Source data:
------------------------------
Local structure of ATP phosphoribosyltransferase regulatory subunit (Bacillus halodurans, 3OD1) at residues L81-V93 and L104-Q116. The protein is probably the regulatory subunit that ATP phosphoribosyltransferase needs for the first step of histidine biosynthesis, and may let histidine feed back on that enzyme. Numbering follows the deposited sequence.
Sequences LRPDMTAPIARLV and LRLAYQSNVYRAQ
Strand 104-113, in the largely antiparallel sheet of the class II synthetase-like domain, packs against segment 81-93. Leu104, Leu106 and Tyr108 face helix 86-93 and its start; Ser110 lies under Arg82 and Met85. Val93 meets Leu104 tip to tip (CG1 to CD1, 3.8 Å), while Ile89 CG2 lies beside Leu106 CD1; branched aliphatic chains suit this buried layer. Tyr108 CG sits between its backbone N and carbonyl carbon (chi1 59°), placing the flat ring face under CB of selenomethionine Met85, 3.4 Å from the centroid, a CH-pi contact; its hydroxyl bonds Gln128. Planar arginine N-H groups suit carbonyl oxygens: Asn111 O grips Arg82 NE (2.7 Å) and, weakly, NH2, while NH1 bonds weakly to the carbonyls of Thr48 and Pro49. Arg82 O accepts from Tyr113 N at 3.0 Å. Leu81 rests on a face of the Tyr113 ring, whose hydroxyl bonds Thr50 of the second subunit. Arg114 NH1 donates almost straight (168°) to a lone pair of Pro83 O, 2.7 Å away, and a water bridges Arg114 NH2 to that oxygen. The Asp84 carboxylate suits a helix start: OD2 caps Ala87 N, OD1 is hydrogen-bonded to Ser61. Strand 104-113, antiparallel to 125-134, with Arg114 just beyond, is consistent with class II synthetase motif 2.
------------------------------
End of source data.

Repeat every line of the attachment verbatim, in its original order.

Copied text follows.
Local structure of ATP phosphoribosyltransferase regulatory subunit (Bacillus halodurans, 3OD1) at residues L81-V93 and L104-Q116. The protein is probably the regulatory subunit that ATP phosphoribosyltransferase needs for the first step of histidine biosynthesis, and may let histidine feed back on that enzyme. Numbering follows the deposited sequence.
Sequences LRPDMTAPIARLV and LRLAYQSNVYRAQ
Strand 104-113, in the largely antiparallel sheet of the class II synthetase-like domain, packs against segment 81-93. Leu104, Leu106 and Tyr108 face helix 86-93 and its start; Ser110 lies under Arg82 and Met85. Val93 meets Leu104 tip to tip (CG1 to CD1, 3.8 Å), while Ile89 CG2 lies beside Leu106 CD1; branched aliphatic chains suit this buried layer. Tyr108 CG sits between its backbone N and carbonyl carbon (chi1 59°), placing the flat ring face under CB of selenomethionine Met85, 3.4 Å from the centroid, a CH-pi contact; its hydroxyl bonds Gln128. Planar arginine N-H groups suit carbonyl oxygens: Asn111 O grips Arg82 NE (2.7 Å) and, weakly, NH2, while NH1 bonds weakly to the carbonyls of Thr48 and Pro49. Arg82 O accepts from Tyr113 N at 3.0 Å. Leu81 rests on a face of the Tyr113 ring, whose hydroxyl bonds Thr50 of the second subunit. Arg114 NH1 donates almost straight (168°) to a lone pair of Pro83 O, 2.7 Å away, and a water bridges Arg114 NH2 to that oxygen. The Asp84 carboxylate suits a helix start: OD2 caps Ala87 N, OD1 is hydrogen-bonded to Ser61. Strand 104-113, antiparallel to 125-134, with Arg114 just beyond, is consistent with class II synthetase motif 2.